John House attributes this phenomenon to the changing dynamic of urban crowds in 1880s Paris from ‘an aggregate of individuals… to an anonymous mass’, something that was of concern to Renoir (House 1985: 26). This conflict between individuality and collectiveness is best highlighted by the amalgamation of different gazes within Le déjeuner des canotiers. While existing together in this busy composition, each figure is isolated by not having their gaze acknowledged by who it is directed at. By doing this, Renoir’s fears about the loss of individuality are pacified by his depiction of each figure possessing a unique gaze and completing separate actions. His shift away from Impressionist techniques to painting with more borders around his figures also makes each of them highly individualised. Although these factors can be seen as Renoir celebrating singularity in the face of Paris’s rapid urbanisation, Raymond uses the painting to criticise Amélie’s tendency towards individualism. He alludes to Amélie having no childhood friends and forces her to reflect on her peripheral relationship within other people’s lives. Thus, by bringing together themes within the painting and the film, we are invited to reflect upon what it means to be close to others. While Le déjeuner des canotiers is celebrated as a joyful composition, Jeunet’s inclusion of the painting as a trigger for Amélie’s internal conflict invites a deeper reflection of the artworks. Amélie and Raymond’s musings pose questions about the seemingly idyllic presentation of mingling in Le déjeuner des canotiers, and whether proximity to others truly necessitates meaningful connections and relationships.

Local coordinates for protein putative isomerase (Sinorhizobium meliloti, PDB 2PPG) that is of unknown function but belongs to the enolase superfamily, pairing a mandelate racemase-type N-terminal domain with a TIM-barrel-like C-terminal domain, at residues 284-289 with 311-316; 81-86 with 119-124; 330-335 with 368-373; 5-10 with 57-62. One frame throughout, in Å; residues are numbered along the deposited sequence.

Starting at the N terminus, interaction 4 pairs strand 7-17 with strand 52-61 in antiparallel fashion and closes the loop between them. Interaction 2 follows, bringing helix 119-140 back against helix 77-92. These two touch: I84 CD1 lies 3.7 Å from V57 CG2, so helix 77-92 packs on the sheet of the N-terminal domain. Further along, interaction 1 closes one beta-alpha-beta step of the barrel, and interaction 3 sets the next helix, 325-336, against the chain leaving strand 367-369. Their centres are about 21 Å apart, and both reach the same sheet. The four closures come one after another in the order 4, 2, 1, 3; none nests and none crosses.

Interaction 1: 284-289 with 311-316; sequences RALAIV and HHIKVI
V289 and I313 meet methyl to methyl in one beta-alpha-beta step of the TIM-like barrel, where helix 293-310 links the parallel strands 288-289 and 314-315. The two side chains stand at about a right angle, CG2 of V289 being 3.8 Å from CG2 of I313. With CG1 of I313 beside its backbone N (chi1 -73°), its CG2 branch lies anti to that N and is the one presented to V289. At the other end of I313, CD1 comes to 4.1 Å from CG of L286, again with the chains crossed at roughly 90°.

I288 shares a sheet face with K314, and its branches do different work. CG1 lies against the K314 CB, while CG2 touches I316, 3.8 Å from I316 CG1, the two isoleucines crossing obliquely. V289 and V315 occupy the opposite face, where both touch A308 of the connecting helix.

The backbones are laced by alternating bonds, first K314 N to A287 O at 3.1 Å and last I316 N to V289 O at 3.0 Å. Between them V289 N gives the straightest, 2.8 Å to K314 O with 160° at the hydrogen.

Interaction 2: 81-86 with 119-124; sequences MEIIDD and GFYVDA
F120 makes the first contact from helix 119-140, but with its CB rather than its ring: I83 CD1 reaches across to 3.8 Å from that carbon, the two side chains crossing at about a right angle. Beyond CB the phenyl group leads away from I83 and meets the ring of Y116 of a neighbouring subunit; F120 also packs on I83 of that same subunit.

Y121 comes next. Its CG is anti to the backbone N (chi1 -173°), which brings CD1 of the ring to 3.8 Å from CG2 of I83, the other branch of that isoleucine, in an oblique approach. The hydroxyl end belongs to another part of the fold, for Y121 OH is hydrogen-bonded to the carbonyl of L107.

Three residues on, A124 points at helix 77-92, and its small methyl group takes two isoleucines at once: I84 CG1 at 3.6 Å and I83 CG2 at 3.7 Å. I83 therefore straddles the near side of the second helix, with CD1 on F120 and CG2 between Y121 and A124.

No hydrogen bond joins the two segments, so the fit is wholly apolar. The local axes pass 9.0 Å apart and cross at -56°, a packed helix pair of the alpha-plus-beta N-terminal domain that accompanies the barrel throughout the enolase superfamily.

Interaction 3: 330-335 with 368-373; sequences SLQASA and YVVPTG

Pierre-Auguste Renoir [left] and Raymond [right]

Similarly, a greater understanding of the painting’s production and its relation to Renoir‘s life is aided by Jeunet’s characterisation of Raymond. Edward Tomarken asserts that Raymond’s ‘physical dilemma is a mirror of Amélie’s psychological one’ (Tomarken 2012: 52). Like Renoir, Raymond suffers with arthiritus and experiences social isolation in the same way that Amélie does. Consequently, he has occupied himself with recreating Le déjeuner des canotiers annually for twenty years. Raymond’s painstaking routine of altering and recreating aspects of the painting contradicts with Impressionist ideas of spontaneity and fleetingness, revealing Renoir’s ambivalence towards the movement at the time of the painting’s production. This is further supported in the defined and polished style of the painting itself. On the other hand, Renoir’s earlier works, such as La Grenouillère (1869)and Bal du moulin de la Galette (1876), clearly embody Impressionist characteristics.

La Greanouillère (1869) [left] Bal du moulin de la Galette (1876) [right]